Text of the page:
The hard data show that "soft skills" are in high demand.
In a new LinkedIn analysis, "persuasion" was one of the top skills "most worth learning" in 2019. "Strengthening a soft skill is one of the best investments you can make in your career, as they never go out of style," according to the study.
After conducting dozens of interviews for Five Stars, my new book on persuasion, I've concluded that it's time to stop referring to public speaking and the art of persuasion as "soft skills." A wealthy entrepreneur at Y-Combinator, the iconic investment firm behind startups such as Reddit and Airbnb, persuaded me to stop using the term. During our conversation, he called out my mistake.
"Let's talk about a soft skill like storytelling," I said.
"Soft?" he shot back. "If an entrepreneur can't tell a convincing story, I'm not investing. You call it soft. I call it fundamental."
Warren Buffett would agree. Whenever Buffett is asked about the one most valuable skill that anyone can build today, he says public speaking. He even puts a value on it, which I wrote about in this article. "The one easy way to become worth 50 percent more than you are now -- at least -- is to hone your communication skills -- both written and verbal," Buffett says.
The Growing Value of Changing Minds
In a world built on ideas, the persuaders -- the ones who can win hearts and change minds -- have a competitive edge. I've spoke to economists and historians like Deirdre McCloskey at the University of Illinois, Chicago. She conducted an impressive research project to prove that old-fashioned rhetoric -- persuasion -- is responsible for a growing share of America's national income.
McCloskey analyzed 250 occupations covering 140 million people in the U.S. She created a statistical model based on the amount of time people in each category spent on public speaking and persuading another person to take action. In some cases, persuasion played a more limited role than others (think firefighters versus public relations specialists).
McCloskey reached the following conclusion: Persuasion is responsible for generating one-quarter of America's total national income. She expects it to rise to 40 percent over the next 20 years. McCloskey's research was taken up by another economist in Australia who reached a similar conclusion.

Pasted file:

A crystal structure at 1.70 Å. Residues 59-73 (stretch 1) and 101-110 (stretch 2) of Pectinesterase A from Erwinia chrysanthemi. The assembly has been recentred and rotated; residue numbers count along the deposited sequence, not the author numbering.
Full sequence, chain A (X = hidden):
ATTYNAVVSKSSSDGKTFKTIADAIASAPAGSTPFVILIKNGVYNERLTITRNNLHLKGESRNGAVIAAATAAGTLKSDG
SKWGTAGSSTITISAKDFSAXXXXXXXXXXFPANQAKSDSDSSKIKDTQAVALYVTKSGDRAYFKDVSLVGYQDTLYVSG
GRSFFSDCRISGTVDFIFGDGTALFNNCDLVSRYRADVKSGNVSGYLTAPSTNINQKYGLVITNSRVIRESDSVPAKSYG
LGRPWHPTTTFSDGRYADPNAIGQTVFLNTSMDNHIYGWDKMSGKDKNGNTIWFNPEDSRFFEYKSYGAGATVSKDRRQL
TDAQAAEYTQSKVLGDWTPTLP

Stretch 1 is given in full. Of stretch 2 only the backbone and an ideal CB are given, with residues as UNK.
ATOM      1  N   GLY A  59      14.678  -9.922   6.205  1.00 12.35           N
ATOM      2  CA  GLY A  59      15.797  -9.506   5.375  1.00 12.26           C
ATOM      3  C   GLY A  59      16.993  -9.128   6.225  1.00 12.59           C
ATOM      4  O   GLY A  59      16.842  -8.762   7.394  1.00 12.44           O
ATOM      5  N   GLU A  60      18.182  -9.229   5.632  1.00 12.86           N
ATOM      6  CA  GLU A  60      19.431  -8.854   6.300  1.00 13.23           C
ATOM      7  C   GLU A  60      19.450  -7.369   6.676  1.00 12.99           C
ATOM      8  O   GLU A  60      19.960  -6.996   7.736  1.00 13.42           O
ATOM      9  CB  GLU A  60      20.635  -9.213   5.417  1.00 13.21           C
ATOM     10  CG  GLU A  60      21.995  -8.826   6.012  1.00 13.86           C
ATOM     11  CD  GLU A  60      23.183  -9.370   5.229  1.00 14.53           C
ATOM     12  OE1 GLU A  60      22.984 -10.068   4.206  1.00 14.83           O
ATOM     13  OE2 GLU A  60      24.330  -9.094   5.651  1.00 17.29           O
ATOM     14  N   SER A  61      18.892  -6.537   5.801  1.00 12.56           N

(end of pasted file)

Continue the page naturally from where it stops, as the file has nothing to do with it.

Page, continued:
To understand why persuasion is no longer a soft skill, we need a short history lesson. In 1840, nearly 70 percent of the U.S. labor force worked on farms; today fewer than 2 percent of Americans work in agriculture. Manufacturing's share of the labor force has dropped from 40 percent in 1950 to under 20 percent today. Individual income from manufacturing continues to fall as robots replace workers and artificial intelligence takes over repetitive tasks once handled by humans.
The main task of the jobs that are left -- and the new ones created -- is to change minds.
As McCloskey explains, "Nothing happens voluntarily in an economy, or a society, unless someone changes her mind. Behavior can be changed by compulsion, but minds cannot."
Even in the "hard skills" jobs, persuasion sets people apart. "A coder who only knows technical skills might start at $40,000 to $80,000 in Silicon Valley. A coder who can speak to the client can easily command $120,000 and up," says McCloskey.
She's right. I've interviewed young business professionals in their 20s and 30s whose careers are soaring and who get promoted much faster than their peers largely because of their ability to deliver presentations more effectively. Here's the key. They work at it. Public speaking is a skill anyone can build.
In Warren Buffett's office, he has one diploma on display. It's not his business degree. It's a certificate he earned after completing a public-speaking course. Buffett says it's the most valuable degree he has. For a man who's worth $80 billion, that's saying something.
Calling public speaking a "soft skill" diminishes its value in a world that cherishes the hard sciences. Public speaking isn't soft. It's the equivalent of cold, hard cash.